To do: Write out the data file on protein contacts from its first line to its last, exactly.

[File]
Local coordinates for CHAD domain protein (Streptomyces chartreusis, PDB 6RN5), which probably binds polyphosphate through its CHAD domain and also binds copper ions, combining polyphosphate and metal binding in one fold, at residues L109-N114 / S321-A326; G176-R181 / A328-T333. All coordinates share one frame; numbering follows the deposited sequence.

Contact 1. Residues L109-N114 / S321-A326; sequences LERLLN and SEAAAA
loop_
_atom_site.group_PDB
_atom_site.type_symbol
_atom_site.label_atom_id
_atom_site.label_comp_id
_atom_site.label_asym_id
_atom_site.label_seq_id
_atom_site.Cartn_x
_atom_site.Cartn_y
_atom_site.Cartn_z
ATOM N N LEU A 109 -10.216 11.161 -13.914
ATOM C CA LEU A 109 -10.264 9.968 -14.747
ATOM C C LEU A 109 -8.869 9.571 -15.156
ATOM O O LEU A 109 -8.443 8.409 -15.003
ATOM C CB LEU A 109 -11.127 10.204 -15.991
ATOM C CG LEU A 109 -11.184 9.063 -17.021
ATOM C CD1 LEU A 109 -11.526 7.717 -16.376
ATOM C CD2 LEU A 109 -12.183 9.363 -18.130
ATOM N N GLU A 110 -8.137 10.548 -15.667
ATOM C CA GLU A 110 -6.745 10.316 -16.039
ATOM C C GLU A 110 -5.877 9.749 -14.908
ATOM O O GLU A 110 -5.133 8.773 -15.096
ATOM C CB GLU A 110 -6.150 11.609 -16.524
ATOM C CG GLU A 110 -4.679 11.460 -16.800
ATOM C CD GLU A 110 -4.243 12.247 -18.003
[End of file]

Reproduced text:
Local coordinates for CHAD domain protein (Streptomyces chartreusis, PDB 6RN5), which probably binds polyphosphate through its CHAD domain and also binds copper ions, combining polyphosphate and metal binding in one fold, at residues L109-N114 / S321-A326; G176-R181 / A328-T333. All coordinates share one frame; numbering follows the deposited sequence.

Contact 1. Residues L109-N114 / S321-A326; sequences LERLLN and SEAAAA
loop_
_atom_site.group_PDB
_atom_site.type_symbol
_atom_site.label_atom_id
_atom_site.label_comp_id
_atom_site.label_asym_id
_atom_site.label_seq_id
_atom_site.Cartn_x
_atom_site.Cartn_y
_atom_site.Cartn_z
ATOM N N LEU A 109 -10.216 11.161 -13.914
ATOM C CA LEU A 109 -10.264 9.968 -14.747
ATOM C C LEU A 109 -8.869 9.571 -15.156
ATOM O O LEU A 109 -8.443 8.409 -15.003
ATOM C CB LEU A 109 -11.127 10.204 -15.991
ATOM C CG LEU A 109 -11.184 9.063 -17.021
ATOM C CD1 LEU A 109 -11.526 7.717 -16.376
ATOM C CD2 LEU A 109 -12.183 9.363 -18.130
ATOM N N GLU A 110 -8.137 10.548 -15.667
ATOM C CA GLU A 110 -6.745 10.316 -16.039
ATOM C C GLU A 110 -5.877 9.749 -14.908
ATOM O O GLU A 110 -5.133 8.773 -15.096
ATOM C CB GLU A 110 -6.150 11.609 -16.524
ATOM C CG GLU A 110 -4.679 11.460 -16.800
ATOM C CD GLU A 110 -4.243 12.247 -18.003